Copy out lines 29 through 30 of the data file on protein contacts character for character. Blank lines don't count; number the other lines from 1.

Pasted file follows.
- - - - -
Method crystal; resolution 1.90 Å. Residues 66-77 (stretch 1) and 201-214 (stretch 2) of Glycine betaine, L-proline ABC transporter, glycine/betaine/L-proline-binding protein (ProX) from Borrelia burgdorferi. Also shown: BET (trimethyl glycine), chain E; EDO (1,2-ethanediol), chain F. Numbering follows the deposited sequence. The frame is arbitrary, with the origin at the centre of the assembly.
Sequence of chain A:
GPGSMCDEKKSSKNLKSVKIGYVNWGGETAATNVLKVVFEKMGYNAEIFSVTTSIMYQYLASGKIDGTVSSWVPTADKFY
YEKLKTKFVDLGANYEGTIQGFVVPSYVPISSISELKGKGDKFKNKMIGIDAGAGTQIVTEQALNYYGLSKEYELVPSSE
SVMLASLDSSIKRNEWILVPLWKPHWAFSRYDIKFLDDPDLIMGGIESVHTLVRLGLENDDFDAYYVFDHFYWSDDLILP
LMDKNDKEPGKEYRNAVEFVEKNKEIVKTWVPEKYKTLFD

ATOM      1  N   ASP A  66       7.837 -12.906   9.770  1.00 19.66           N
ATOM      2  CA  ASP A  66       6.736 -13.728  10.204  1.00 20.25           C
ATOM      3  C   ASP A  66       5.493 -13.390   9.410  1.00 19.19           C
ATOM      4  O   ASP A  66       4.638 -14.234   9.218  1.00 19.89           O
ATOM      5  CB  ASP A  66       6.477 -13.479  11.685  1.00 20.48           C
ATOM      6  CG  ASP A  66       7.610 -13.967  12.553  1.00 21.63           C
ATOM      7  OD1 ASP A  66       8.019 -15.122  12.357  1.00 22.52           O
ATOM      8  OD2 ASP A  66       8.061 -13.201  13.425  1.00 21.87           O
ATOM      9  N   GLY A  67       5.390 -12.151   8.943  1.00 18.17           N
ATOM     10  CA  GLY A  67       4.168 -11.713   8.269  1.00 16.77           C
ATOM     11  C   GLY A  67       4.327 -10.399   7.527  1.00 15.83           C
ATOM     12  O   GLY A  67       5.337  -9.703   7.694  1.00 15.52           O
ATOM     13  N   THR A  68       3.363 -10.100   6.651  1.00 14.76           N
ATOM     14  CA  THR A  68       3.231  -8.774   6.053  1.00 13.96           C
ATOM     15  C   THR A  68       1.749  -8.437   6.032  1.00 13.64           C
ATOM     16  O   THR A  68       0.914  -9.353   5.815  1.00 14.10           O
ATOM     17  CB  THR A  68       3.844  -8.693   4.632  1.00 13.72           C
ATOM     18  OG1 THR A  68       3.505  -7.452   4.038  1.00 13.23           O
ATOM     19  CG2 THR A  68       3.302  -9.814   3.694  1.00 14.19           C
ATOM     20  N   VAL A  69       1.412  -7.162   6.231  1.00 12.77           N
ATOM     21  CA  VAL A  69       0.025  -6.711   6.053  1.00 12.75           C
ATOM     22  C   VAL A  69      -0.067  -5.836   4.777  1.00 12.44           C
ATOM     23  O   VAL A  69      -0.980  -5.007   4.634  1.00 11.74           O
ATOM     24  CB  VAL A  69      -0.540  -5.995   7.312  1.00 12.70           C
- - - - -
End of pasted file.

ATOM     23  O   VAL A  69      -0.980  -5.007   4.634  1.00 11.74           O
ATOM     24  CB  VAL A  69      -0.540  -5.995   7.312  1.00 12.70           C